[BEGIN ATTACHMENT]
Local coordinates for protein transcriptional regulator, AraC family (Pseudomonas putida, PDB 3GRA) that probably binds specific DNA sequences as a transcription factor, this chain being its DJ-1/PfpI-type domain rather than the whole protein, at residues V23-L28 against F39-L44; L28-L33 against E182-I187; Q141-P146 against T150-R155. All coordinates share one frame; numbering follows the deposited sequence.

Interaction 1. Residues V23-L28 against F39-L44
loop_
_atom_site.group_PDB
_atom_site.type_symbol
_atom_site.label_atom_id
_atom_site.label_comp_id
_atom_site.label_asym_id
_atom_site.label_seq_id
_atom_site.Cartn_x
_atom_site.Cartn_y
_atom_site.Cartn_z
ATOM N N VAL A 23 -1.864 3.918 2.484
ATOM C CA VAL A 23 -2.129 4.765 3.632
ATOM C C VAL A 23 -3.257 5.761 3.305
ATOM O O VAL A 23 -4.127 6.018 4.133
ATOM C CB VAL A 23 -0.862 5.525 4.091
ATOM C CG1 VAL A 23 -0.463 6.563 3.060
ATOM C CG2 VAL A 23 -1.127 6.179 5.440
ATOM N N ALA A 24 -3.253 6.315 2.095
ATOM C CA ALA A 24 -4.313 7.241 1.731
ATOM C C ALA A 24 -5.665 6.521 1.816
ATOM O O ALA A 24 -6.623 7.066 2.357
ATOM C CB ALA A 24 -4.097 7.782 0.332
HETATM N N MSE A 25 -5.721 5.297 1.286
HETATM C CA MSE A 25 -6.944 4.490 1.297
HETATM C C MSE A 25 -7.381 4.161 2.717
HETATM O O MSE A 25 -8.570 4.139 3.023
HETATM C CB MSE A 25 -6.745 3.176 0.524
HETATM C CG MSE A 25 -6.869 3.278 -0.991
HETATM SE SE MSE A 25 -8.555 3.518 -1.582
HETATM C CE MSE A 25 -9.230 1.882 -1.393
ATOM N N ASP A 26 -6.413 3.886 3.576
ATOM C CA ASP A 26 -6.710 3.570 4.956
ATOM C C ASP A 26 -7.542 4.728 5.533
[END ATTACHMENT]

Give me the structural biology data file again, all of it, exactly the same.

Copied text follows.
Local coordinates for protein transcriptional regulator, AraC family (Pseudomonas putida, PDB 3GRA) that probably binds specific DNA sequences as a transcription factor, this chain being its DJ-1/PfpI-type domain rather than the whole protein, at residues V23-L28 against F39-L44; L28-L33 against E182-I187; Q141-P146 against T150-R155. All coordinates share one frame; numbering follows the deposited sequence.

Interaction 1. Residues V23-L28 against F39-L44
loop_
_atom_site.group_PDB
_atom_site.type_symbol
_atom_site.label_atom_id
_atom_site.label_comp_id
_atom_site.label_asym_id
_atom_site.label_seq_id
_atom_site.Cartn_x
_atom_site.Cartn_y
_atom_site.Cartn_z
ATOM N N VAL A 23 -1.864 3.918 2.484
ATOM C CA VAL A 23 -2.129 4.765 3.632
ATOM C C VAL A 23 -3.257 5.761 3.305
ATOM O O VAL A 23 -4.127 6.018 4.133
ATOM C CB VAL A 23 -0.862 5.525 4.091
ATOM C CG1 VAL A 23 -0.463 6.563 3.060
ATOM C CG2 VAL A 23 -1.127 6.179 5.440
ATOM N N ALA A 24 -3.253 6.315 2.095
ATOM C CA ALA A 24 -4.313 7.241 1.731
ATOM C C ALA A 24 -5.665 6.521 1.816
ATOM O O ALA A 24 -6.623 7.066 2.357
ATOM C CB ALA A 24 -4.097 7.782 0.332
HETATM N N MSE A 25 -5.721 5.297 1.286
HETATM C CA MSE A 25 -6.944 4.490 1.297
HETATM C C MSE A 25 -7.381 4.161 2.717
HETATM O O MSE A 25 -8.570 4.139 3.023
HETATM C CB MSE A 25 -6.745 3.176 0.524
HETATM C CG MSE A 25 -6.869 3.278 -0.991
HETATM SE SE MSE A 25 -8.555 3.518 -1.582
HETATM C CE MSE A 25 -9.230 1.882 -1.393
ATOM N N ASP A 26 -6.413 3.886 3.576
ATOM C CA ASP A 26 -6.710 3.570 4.956
ATOM C C ASP A 26 -7.542 4.728 5.533